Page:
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Submitted by Nevergiveup on


I am in a typical situation where my calendar is chock full of meetings back to back and I have recently started to put an out of office message telling people that I am not as responsive on email, and if they need an urgent response to please private message or call me.

Most of the time I am on cc emails where I don't really need to act on anything mainly because my staff is the one responding.

My boss and boss's boss has got a filter to ensure I read the mail quick regardless of whether I have to do anything. But other than that I only read all my other emails once every 2-3 days. My time is spent in back to back meetings where I contribute a fair bit.

I had started without the out of office message, but people were sometimes expecting wrongly that I would read their email and respond quickly.

It's early days and so far it's getting the desired response in the first few days, but I don't know how it may pan out long term or politically. My boss knows I am doing this, and he doesn't seem to have a problem with it.

I know this is a bit unorthodox, but I'm trying it out. I would like to know everyone's thoughts on the approach, and would you do if differently or adopt something similar?

mpew914's picture

Hi, Never Give Up,

My thoughts are that it may depend on your role.  I am in an internal service role - obviously for me your approach would never fly.  If you are truly in a role where most of your information comes from the meetings that you are in then it may work.

It looks like you will have been doing this for a couple of weeks, now.  How has it been?  Are people adapting to your new style and reaching out via IM or mobile?  Are there decisions that you have been left out of because someone e-mailed you and you didn't respond?  If folks are starting to cut you out of things (intentionally or unintentionally because they want a quicker answer) then alarm bells should start going off.

My thought would be a hybrid approach:  Take down the out of office message and instead add a signature to your e-mail saying something like, "I check and respond to urgent e-mails twice per day, before lunch and at the end of the day.  I respond to non-urgent e-mails as I am able." Then stick to it.  Take 5 - 10 minutes mid-day and at the end of the day to scan the subjects and read/respond to the e-mails that you think are urgent.  Leave the others for your 2 - 3 day "mass response."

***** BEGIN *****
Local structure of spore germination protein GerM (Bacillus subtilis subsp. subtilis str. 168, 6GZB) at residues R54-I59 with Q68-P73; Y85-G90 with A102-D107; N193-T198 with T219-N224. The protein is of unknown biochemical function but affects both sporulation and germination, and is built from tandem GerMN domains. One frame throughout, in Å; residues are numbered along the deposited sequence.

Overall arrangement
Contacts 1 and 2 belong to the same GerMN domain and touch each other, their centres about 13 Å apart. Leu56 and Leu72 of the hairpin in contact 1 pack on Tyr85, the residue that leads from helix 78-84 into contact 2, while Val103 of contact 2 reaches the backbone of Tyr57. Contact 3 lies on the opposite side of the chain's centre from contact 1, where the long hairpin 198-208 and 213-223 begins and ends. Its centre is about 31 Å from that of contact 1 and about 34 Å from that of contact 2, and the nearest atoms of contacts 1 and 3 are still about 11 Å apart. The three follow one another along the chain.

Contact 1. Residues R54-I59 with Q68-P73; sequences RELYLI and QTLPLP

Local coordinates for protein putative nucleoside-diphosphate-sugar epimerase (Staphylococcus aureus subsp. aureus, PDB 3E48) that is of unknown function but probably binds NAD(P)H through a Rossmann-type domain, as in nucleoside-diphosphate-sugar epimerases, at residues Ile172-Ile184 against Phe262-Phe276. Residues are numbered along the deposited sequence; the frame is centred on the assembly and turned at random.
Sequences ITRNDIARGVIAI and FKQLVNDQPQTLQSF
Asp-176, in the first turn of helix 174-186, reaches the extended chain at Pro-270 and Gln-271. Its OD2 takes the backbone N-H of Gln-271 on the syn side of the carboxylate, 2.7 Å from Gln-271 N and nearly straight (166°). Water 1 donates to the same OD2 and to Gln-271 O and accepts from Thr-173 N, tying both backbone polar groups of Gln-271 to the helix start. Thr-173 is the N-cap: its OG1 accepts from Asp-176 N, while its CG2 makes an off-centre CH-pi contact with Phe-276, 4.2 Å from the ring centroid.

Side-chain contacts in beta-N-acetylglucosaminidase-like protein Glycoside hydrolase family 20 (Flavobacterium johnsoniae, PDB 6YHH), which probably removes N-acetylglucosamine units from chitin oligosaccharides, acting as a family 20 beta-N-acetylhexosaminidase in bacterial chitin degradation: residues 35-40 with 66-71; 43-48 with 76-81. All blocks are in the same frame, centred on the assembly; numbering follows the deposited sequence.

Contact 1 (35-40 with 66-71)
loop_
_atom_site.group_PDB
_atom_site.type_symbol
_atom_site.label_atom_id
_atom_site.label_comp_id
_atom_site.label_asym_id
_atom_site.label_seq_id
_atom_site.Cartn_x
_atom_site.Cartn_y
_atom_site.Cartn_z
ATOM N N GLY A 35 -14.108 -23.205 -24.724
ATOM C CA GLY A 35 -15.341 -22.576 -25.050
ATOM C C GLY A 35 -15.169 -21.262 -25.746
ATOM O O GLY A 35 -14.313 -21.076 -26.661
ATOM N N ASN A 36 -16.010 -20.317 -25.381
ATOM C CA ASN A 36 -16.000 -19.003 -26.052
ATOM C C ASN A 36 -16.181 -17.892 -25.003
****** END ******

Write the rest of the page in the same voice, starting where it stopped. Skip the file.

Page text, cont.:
One other observation...  Based on your original post, it seems like you might be a person who wants to be very thorough in her/his responses.  Just a gut feeling but I am guessing a bit of "C" in you...  If you try to work toward more streamlined responses you may find that you can give "enough" information vs. all the information that someone needs.

miller_sacramento's picture
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Good morning!

I've been seeing this more and more where managers set their email client to show Out of Office when they're focused on a bigger task, or in longer meetings.  Seeing others do this as a way to manage expectations, I finally decided to give it a try.  Several years ago, I was the point person on a large software rollout.  My priority focus needed to be on the rollout and the issues, so I set my out of office to let people know to expect email delays.  I was sitting in a conference room with the CIO and senior IT leaders of the company; all of us committed to this software rollout.  Almost immediately after setting my Out of Office, the CIO noticed it as he was managing his own email.  He promptly and publicly ripped me a new one.  Said I was trying to duck out on my responsibilities. That there were folks across the organization relying on me for the rollout, and also for my support of my day job.  Appearing Out of Office was akin to hiding from my customers, and sent the wrong message about my ability to perform as a leader in the company.  He then went on to show everyone in the room his own nearly empty InBox and let us know that he expected all of us step up our leadership game.  

Not every CIO is going to be like this, but do proceed with caution!  This behavior does get noticed.  

There is some life-changing guidance in a podcast on this website.  Mike and Mark share a system for totally managing all our email in a professional manner.  Here's a link to the main podcast:

I suffered for years with 100's of stale messages in my InBox that I simply couldn't get to.  It could take me days or weeks or even months to respond to some things.  I remember first hearing the advice above and thinking it sounded great, but was way (way!) too good to be true.  Not being totally bought in, I implemented only the few parts of the advice that I thought I could manage.  Sure enough, implementing a half-baked solution didn't seem to make a difference or any improvement.  I ended up giving up that time around.  

I came back to this podcast a few years ago with a 'I've got nothing to lose' attitude, and implemented it all.  Boom.  What a difference. I'm now known as the guy on top of everything, with the 'magic' email system.  I freely share the details Manager-Tools sets out, but this one still seems to be slow to catch on. If you make an effort to fully implement this Manager-Tools guidance, I promise it'll make a HUGE difference.

Hope this helps!